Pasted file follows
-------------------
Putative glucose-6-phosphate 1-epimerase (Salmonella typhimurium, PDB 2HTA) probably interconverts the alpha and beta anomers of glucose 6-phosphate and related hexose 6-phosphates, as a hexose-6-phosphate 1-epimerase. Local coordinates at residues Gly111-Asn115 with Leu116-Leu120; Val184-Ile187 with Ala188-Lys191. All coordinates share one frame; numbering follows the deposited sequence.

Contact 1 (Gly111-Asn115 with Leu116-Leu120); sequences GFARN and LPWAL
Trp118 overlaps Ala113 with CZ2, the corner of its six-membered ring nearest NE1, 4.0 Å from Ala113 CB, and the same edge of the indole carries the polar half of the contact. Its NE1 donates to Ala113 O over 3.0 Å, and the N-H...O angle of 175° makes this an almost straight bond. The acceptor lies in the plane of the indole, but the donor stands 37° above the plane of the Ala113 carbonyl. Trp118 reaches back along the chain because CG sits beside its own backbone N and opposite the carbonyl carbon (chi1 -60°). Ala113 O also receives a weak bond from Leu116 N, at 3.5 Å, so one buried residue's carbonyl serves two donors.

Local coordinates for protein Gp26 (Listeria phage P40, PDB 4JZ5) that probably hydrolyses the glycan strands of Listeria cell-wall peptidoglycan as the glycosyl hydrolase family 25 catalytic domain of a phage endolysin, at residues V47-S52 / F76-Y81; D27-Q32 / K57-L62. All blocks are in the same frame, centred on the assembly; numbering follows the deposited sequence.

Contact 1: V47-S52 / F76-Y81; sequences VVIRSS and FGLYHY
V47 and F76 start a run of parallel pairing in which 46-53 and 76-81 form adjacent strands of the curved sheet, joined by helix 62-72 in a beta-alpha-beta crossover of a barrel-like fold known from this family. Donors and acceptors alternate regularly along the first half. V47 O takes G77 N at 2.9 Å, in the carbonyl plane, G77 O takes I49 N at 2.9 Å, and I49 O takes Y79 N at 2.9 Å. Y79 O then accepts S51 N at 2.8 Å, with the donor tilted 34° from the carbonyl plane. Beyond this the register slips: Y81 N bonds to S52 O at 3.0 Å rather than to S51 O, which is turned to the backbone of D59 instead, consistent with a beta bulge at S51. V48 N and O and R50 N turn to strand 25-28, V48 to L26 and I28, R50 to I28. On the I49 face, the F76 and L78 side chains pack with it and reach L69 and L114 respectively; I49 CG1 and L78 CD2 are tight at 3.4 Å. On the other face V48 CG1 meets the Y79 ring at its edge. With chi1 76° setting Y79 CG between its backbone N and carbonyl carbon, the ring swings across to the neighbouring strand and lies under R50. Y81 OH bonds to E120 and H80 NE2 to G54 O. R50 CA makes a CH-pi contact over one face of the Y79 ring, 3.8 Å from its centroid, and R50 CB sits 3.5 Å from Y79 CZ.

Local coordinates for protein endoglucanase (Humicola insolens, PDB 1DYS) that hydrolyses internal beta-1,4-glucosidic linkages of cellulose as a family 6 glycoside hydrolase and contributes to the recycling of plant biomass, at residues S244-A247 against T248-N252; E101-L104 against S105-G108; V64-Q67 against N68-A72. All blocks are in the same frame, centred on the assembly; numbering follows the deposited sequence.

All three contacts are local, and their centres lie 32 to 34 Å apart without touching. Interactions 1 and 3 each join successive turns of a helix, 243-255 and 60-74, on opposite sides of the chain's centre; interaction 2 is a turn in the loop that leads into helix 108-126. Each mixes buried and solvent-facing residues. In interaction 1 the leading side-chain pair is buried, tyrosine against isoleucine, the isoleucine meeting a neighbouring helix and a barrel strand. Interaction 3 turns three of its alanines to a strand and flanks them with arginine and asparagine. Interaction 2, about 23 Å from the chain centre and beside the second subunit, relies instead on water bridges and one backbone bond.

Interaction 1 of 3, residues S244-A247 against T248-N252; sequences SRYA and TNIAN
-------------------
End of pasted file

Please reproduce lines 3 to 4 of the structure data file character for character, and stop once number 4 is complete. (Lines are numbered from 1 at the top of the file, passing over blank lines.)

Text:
Trp118 overlaps Ala113 with CZ2, the corner of its six-membered ring nearest NE1, 4.0 Å from Ala113 CB, and the same edge of the indole carries the polar half of the contact. Its NE1 donates to Ala113 O over 3.0 Å, and the N-H...O angle of 175° makes this an almost straight bond. The acceptor lies in the plane of the indole, but the donor stands 37° above the plane of the Ala113 carbonyl. Trp118 reaches back along the chain because CG sits beside its own backbone N and opposite the carbonyl carbon (chi1 -60°). Ala113 O also receives a weak bond from Leu116 N, at 3.5 Å, so one buried residue's carbonyl serves two donors.

Local coordinates for protein Gp26 (Listeria phage P40, PDB 4JZ5) that probably hydrolyses the glycan strands of Listeria cell-wall peptidoglycan as the glycosyl hydrolase family 25 catalytic domain of a phage endolysin, at residues V47-S52 / F76-Y81; D27-Q32 / K57-L62. All blocks are in the same frame, centred on the assembly; numbering follows the deposited sequence.